This is Intonarumori’s first full length release. It’s about frigging time. The project has been around since 1990. This is an unusual album for Intonarumori because it represents material that was all recorded live in concert recorded straight from Intonarumori’s board. Listening to the album it’s almost impossible to believe that the first three pieces were all recorded by one person. There are layers and shifting textures, ambiences and spaces. The second half of the album represents a work created for small chamber ensemble (Cello, Violin, Toy Piano, Found Percussion, and two vocalists) to celebrate Paul Celan. A very different sound and very unexpected from Intonarumori. This CD was released on December 21st, 1999.
[reviewed with Neil Campbell's Excerpt From the NeverEnding Bowed Metal Song]
Less focused in their approach, the Seattle based Intonarumori nevertheless tread similar musical ground. Spacious guitar and other treatments do it to you subliminally with deep, underwater vibes. At times spooky, this self-titled, 10 track collection could be the lost soundtrack to any number of Stan Brakhage films. Pop a few, start up "Dog Star Man" and kick it with Intonarumori. - Jeff Fuccillo
A collection of mostly live recordings comes to us from Seattle, Washington in the form of Kevin Goldsmith under the guise of Intonarumori (for you avant garde buffs, its what the Italian futurist Luigi Russolo called his noise-making instruments). It sits somewhere between more formal composition and more traditional musique-concrete techniques (surprise, surprise) but this self-titled disc has the added bonus of being absolutely breathtaking in parts. The introduction to the first of three solo tracks by Goldsmith, obliquely titled "GTR," (perhaps because it features lots of processed guitar?) is absolutely mindblowing - think the most melodic and uplifting parts of the current crop of post-rock favs (Godspeed You Black Emperor! comes to mind almost immediately) and you're on the right track.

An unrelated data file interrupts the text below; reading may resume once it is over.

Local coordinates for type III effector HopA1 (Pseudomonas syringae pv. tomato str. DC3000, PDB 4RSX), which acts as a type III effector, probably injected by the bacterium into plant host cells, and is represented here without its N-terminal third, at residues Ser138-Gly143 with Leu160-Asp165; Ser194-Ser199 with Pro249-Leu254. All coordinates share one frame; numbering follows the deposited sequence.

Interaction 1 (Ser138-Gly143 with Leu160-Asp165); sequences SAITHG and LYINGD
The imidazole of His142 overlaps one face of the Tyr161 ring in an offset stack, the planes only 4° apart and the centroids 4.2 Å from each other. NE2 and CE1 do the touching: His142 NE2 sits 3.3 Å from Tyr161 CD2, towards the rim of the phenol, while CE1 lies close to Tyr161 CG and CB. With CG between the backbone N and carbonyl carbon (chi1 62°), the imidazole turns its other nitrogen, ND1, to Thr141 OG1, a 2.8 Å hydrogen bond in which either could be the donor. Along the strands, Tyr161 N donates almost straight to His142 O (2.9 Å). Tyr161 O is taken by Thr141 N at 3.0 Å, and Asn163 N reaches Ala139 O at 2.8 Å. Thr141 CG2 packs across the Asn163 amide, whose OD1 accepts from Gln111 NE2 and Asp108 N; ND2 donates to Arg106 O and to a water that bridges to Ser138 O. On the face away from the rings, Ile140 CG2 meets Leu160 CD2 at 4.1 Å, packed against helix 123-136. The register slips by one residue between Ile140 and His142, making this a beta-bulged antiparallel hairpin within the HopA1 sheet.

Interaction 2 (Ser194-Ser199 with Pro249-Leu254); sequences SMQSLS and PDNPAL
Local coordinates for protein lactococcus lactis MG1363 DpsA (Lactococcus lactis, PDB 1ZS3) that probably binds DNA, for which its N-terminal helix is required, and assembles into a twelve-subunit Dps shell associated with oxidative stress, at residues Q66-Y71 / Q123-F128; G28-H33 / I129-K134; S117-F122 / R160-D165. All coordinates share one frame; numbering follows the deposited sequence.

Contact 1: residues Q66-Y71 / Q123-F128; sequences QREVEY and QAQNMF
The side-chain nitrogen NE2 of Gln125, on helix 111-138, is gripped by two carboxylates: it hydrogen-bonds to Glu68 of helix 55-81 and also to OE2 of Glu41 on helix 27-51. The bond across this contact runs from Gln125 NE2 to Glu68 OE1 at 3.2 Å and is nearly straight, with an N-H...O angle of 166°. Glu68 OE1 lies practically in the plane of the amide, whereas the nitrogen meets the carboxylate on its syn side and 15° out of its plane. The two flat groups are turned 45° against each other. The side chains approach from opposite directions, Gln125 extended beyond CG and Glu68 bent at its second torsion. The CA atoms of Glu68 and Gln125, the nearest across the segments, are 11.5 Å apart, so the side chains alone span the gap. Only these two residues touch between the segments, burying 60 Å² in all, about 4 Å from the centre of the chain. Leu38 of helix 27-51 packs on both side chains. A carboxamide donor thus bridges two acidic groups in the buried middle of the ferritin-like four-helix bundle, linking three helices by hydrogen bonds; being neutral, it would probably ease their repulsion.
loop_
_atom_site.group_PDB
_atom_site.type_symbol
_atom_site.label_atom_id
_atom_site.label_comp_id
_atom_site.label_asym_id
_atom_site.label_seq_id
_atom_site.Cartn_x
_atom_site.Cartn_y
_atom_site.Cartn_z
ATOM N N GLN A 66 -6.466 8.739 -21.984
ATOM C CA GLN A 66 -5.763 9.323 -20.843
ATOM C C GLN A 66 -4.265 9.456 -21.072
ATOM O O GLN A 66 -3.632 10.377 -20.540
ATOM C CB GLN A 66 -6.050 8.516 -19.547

The second set of recordings were performed with the Paul Celan Suite, and have a distinctly bizarre appeal, and involve everything from a chattering choir to droney processed string instruments, a little Sousa and what sounds like Marc Almond harassing barnyard animals with a stapler. In other words, it's really very good. If you dig music that falls between "difficult" and "beautiful," (a la Nurse With Wound and the like) go pick this one up.- Michael O'Connor
AMBIENT SOUNDSCAPES AND EXPERIMENTAL CHAMBER MUSIC: This unusual self-titled CD is divided into two sections. The first includes three ambient experiments, each over thirteen minutes in length. "CEL" especially stands out with a spooky atmosphere that transforms from dark ambience accented by warped tinkering chimes to muffled ghostlike marching band standards underneath a wash of drones. Then heavy and powerful dronescapes take over and eventually give way to an intriguing deep male vocal sample. The other two opening tracks are much more minimal dark soundscapes. The second part of the CD is the "Paul Celan Suite," which is a four movement piece for a small experimental chamber ensemble.
"Black Milk" opens the suite with two contrasting female voices - one high and almost operatic and the other deeper with almost spoken intonations. These two voices carry on throughout the suite and hold the experimental sounds together. Overall, Intonarumori, which means "noise intoners" in Italian, is a creative and often unexpected approach to sound sculptures.- Octavia